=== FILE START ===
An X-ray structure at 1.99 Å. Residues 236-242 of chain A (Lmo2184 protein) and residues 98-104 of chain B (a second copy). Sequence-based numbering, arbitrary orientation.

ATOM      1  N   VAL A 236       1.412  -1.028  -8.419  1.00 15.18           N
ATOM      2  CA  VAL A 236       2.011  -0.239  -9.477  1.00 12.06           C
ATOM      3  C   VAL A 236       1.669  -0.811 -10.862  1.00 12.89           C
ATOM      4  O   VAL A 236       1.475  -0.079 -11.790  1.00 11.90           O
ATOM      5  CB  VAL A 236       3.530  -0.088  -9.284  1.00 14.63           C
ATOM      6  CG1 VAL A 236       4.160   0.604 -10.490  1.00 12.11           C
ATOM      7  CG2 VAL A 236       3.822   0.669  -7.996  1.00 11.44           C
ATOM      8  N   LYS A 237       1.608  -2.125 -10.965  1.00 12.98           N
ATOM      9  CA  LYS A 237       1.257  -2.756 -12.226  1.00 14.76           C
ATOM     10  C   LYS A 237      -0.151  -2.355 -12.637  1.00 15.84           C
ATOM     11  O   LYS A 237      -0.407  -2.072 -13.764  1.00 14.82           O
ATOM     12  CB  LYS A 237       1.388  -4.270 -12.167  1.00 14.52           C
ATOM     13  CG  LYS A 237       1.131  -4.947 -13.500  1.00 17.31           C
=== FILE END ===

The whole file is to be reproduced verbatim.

An X-ray structure at 1.99 Å. Residues 236-242 of chain A (Lmo2184 protein) and residues 98-104 of chain B (a second copy). Sequence-based numbering, arbitrary orientation.

ATOM      1  N   VAL A 236       1.412  -1.028  -8.419  1.00 15.18           N
ATOM      2  CA  VAL A 236       2.011  -0.239  -9.477  1.00 12.06           C
ATOM      3  C   VAL A 236       1.669  -0.811 -10.862  1.00 12.89           C
ATOM      4  O   VAL A 236       1.475  -0.079 -11.790  1.00 11.90           O
ATOM      5  CB  VAL A 236       3.530  -0.088  -9.284  1.00 14.63           C
ATOM      6  CG1 VAL A 236       4.160   0.604 -10.490  1.00 12.11           C
ATOM      7  CG2 VAL A 236       3.822   0.669  -7.996  1.00 11.44           C
ATOM      8  N   LYS A 237       1.608  -2.125 -10.965  1.00 12.98           N
ATOM      9  CA  LYS A 237       1.257  -2.756 -12.226  1.00 14.76           C
ATOM     10  C   LYS A 237      -0.151  -2.355 -12.637  1.00 15.84           C
ATOM     11  O   LYS A 237      -0.407  -2.072 -13.764  1.00 14.82           O
ATOM     12  CB  LYS A 237       1.388  -4.270 -12.167  1.00 14.52           C
ATOM     13  CG  LYS A 237       1.131  -4.947 -13.500  1.00 17.31           C